Many people dream of leaving the rat race to be their own boss. Becoming a private contractor is a way to move away from a traditional workplace without taking on all of the risks of starting a business. Private contractors work for clients who specify the end product they want, but they are not considered employees. Dentists, accountants and graphic designers can all work as private contractors.
Apply for any occupational licenses needed to work in your field. These may be at the county, state or federal level. If you work in a federally regulated industry, such as aviation or firearms, you will probably need a federal license. Check the list of industries that require licenses supplied by the Small Business Administration, or SBA.
Create a contract for your services. A sample contract is available through the U.S. Chamber of Commerce. Specify the scope of your work, how long it will take and who will pay for any expenses. When bidding for jobs, review this contract with each client.
Advertise your services through free online sites, or contact clients you have previously worked for to see whether they have any work for you.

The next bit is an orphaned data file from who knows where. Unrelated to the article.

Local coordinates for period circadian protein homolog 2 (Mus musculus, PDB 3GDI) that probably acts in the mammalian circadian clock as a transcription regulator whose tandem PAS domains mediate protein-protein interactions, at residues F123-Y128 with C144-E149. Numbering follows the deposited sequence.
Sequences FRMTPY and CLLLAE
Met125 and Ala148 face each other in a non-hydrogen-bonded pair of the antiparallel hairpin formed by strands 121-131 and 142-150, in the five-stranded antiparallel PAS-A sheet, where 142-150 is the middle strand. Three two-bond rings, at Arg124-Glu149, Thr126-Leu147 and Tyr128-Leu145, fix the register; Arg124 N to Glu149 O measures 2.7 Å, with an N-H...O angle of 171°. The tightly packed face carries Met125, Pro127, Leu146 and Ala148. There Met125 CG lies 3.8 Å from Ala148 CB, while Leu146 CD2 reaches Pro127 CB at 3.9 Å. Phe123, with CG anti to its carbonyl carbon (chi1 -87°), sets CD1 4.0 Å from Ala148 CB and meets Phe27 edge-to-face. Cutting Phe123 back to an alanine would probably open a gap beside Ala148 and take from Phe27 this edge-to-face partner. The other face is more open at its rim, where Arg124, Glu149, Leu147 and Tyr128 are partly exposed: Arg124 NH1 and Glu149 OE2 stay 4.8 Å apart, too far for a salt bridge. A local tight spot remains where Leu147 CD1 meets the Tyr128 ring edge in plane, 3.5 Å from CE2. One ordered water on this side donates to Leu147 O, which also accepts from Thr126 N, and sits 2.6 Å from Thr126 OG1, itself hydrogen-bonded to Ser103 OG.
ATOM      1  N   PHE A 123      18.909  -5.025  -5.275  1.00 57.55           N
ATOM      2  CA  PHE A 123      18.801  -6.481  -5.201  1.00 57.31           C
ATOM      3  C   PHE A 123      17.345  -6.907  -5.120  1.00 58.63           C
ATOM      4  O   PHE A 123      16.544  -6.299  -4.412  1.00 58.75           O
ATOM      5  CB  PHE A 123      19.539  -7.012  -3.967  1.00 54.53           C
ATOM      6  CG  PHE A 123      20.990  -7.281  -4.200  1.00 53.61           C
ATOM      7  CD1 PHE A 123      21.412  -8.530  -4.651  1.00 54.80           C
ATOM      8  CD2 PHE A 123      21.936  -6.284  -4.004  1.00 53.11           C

Set up an accounting system, such as a simple spreadsheet to track what clients have paid and when. Also, track any expenses that you may be able to claim on your tax returns, such as mileage for driving to any work-related meetings.
- Consult a lawyer to verify that your standard contract is sufficient to protect you in case of non-payment.
- Be aware that private contractors have very little job security. There is no guarantee of continued work beyond your existing contracts.
- IRS.gov: Independent Contractor Defined
- SBA.gov: Self Employed & Independent Contractors
- SBA.gov: Follow These 10 Steps to Starting a Business
- SBA.gov: What Federal Licenses and Permits Does Your Business Need?
- U.S. Chamber of Commerce Small Business Nation: Sample Independent Contractor Agreement
- SBA.gov: Find Business Licenses and Permits
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